Synopsis (from Goodreads):
A Victorian boarding school story, a Gothic mansion mystery, a gossipy romp about a clique of girlfriends, and a dark other-worldly fantasy—jumble them all together and you have this complicated and unusual first novel.
Sixteen-year-old Gemma has had an unconventional upbringing in India, until the day she foresees her mother's death in a black, swirling vision that turns out to be true. Sent back to England, she is enrolled at Spence, a girls' academy with a mysterious burned-out East Wing. There Gemma is snubbed by powerful Felicity, beautiful Pippa, and even her own dumpy roommate Ann, until she blackmails herself and Ann into the treacherous clique. Gemma is distressed to find that she has been followed from India by Kartik, a beautiful young man who warns her to fight off the visions. Nevertheless, they continue, and one night she is led by a child-spirit to find a diary that reveals the secrets of a mystical Order. The clique soon finds a way to accompany Gemma to the other-world realms of her visions "for a bit of fun" and to taste the power they will never have as Victorian wives, but they discover that the delights of the realms are overwhelmed by a menace they cannot control. Gemma is left with the knowledge that her role as the link between worlds leaves her with a mission to seek out the "others" and rebuild the Order.
Gemma was the queen of begging. At age sixteen, she been asking her mother for years to let her leave India for England. With her unconventional upbringing, Gemma wanted to strict schools, learning how to be a proper Victorian wife. What Gemma never saw coming that her wish would be granted, but on her mother’s life. Watching her mother kill herself instead of being taken, Gemma finds herself on the boat to her grandmother’s house. From there to Spence Academy, the toughest boarding school in all of England, motto is: Grace, Charm and Beauty. With the story that her mother died of cholera, Gemma finds herself the target of popular group Felicity, Pippa, Elizabeth and Cecily. With her first friend being her roommate, Ann the scholarship orphan. In the woods, Gemma finds the diary of Mary Dowd, a girl who attend Spence with her best friend Sarah almost twenty years ago. Gemma finally makes her break when she catches Felicity hugging a gypsy boy in Spence’s woods, and uses that to blackmail her and Ann’s way into Felicity core groups. With the three of them, plus Pippa, they became The Order, a group of four Spence ladies who are here to have fun. Reading Mary’s diary out loud, the began trying to gain access to the realm. Soon the girls discover that Gemma is the one who holds the magic that can get them to the realm, where all their dreams come true. For Ann was beauty, for Felicity power, Pippa true love, and for Gemma her mother. But Kartik, the boy that followed her from India, warned her to stop, the realm was dangerous and she did not know what she was doing. But pressured by her friends and their wishes, Gemma finds herself going deeper and darker into her versions, as she discovers the truth about her mother, herself and the one who is after her: Circe.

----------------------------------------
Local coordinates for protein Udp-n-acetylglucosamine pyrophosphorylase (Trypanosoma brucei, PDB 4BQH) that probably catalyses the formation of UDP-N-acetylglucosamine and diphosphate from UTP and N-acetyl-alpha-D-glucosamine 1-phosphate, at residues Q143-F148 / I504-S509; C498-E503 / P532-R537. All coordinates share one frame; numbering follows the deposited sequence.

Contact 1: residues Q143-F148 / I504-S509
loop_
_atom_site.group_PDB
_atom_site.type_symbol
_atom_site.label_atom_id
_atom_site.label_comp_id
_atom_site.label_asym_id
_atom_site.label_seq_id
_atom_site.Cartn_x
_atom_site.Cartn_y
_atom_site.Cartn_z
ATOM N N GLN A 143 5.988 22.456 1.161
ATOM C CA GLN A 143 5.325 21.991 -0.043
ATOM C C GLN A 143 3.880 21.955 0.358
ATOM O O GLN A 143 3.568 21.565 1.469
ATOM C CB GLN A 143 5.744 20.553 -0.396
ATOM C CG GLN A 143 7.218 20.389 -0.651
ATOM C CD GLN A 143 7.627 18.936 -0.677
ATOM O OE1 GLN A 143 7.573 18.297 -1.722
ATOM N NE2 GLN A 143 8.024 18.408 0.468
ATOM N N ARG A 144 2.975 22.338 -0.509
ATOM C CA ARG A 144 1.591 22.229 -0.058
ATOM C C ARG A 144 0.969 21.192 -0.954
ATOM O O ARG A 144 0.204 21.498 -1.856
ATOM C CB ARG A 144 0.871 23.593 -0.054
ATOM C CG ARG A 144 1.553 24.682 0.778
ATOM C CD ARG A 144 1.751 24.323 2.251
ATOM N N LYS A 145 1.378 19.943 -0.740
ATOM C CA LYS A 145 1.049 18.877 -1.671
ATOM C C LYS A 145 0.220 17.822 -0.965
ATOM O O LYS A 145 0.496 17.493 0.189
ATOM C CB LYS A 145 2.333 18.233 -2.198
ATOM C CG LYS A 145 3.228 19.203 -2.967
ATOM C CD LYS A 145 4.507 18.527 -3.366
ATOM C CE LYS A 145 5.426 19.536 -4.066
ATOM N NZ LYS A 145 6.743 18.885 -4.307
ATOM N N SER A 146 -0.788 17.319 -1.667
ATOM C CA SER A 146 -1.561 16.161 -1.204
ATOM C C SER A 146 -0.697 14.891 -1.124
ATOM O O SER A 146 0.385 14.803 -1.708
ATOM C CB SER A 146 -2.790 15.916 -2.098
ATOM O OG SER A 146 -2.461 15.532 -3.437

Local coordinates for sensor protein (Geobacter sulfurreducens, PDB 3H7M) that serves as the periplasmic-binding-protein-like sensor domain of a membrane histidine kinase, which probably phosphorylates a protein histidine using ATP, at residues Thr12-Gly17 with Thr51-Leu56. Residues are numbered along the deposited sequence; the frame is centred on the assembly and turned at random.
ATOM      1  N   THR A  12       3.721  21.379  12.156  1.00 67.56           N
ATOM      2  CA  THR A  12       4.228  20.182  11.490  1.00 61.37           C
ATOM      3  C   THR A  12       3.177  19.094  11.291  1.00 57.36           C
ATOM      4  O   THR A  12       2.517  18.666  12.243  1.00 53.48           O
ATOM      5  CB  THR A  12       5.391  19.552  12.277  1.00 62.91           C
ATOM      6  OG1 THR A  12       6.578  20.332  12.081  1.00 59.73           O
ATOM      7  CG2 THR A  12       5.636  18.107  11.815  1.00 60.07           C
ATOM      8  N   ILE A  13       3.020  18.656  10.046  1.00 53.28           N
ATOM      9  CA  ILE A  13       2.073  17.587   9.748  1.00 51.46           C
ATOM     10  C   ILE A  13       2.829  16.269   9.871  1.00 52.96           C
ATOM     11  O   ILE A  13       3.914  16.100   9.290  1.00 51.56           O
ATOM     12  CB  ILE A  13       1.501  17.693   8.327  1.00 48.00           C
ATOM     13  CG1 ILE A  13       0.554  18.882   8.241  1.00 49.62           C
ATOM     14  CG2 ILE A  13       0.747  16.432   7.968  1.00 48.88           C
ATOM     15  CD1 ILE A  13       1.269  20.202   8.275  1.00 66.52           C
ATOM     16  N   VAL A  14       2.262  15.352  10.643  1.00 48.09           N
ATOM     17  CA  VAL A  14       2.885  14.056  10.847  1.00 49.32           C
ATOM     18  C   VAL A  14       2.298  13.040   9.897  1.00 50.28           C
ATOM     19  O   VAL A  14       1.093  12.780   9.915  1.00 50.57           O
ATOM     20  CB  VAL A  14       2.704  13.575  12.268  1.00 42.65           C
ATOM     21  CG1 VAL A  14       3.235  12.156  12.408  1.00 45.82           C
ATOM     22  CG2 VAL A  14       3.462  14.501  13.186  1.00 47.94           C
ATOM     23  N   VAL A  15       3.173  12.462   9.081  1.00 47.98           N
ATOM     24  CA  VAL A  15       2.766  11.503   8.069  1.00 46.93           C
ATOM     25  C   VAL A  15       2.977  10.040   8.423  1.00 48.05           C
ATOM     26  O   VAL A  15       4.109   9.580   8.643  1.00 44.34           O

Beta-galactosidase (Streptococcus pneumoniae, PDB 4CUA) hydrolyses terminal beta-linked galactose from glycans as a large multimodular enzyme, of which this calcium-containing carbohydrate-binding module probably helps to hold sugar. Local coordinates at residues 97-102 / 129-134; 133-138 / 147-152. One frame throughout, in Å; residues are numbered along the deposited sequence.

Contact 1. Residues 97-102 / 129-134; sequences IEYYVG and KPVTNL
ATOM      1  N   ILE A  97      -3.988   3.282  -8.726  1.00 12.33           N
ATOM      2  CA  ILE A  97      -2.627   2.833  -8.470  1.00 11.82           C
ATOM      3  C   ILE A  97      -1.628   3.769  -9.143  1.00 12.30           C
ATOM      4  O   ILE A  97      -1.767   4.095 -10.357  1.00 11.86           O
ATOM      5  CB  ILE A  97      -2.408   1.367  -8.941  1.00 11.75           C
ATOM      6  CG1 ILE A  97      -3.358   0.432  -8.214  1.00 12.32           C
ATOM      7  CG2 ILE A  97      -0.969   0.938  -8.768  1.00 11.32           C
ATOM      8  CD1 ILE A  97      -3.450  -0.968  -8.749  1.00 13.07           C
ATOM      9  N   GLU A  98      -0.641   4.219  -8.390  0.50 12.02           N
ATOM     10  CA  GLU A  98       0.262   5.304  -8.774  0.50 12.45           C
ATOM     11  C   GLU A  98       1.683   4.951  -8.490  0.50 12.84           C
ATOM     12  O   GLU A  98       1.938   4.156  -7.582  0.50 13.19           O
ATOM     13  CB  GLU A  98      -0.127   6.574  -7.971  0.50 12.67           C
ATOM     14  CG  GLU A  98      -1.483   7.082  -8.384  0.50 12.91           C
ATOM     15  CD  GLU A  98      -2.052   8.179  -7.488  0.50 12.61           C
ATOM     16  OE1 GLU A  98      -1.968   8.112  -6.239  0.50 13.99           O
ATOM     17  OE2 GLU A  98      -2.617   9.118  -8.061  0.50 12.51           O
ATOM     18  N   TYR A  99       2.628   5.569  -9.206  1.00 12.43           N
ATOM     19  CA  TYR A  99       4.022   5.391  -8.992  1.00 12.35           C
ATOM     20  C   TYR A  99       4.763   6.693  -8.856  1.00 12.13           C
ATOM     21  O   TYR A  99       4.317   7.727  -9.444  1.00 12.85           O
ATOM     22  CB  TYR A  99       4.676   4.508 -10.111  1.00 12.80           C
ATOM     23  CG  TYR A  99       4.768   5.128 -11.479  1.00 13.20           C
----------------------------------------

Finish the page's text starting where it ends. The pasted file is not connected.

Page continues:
Libba Bray wrote this novel with as gothic mystery, a handsome stalker, Victorian boarding school and the preppy girl clique. Ann was the girl, who has nothing and going to have nothing, desperate to become beautiful, as if the shinier her hair could be, the brighter the future could be for her. Pippa had the opposite problem, where she was beautiful beyond belief, her family was trying to marry her off fast, that man that might win is older than her father. All Pippa wants is love, true love, someone to listen to her, and not care about what Spence taught her, only to love her as she is. Felicity, the daughter of a irresponsible mother, wants power. She wants people to fear her, obey her, and for men to never try to control her. Gemma was amount these girls, and surprisingly less interesting. Bray made Gemma a sweet girl who is grieving about her mother, not a fan of Spence, and was willing to do anything to please her friends. The addition of Mary and Sarah’s story was good, as Bray gives you backstory of these two, and then near the end made them relevant to Gemma’s life. The real question is does this deserve a sequel? And not just a sequel, but a trilogy? Bray wrote enough in this novel, but still leaves plot holes that would be covered in the other books, but Bray also did not leave anything to make you want to read the next book either. Gemma story continues on, but not everyone in her group gets to stay in the life of the living, but that does not mean they do not get their happily ever after.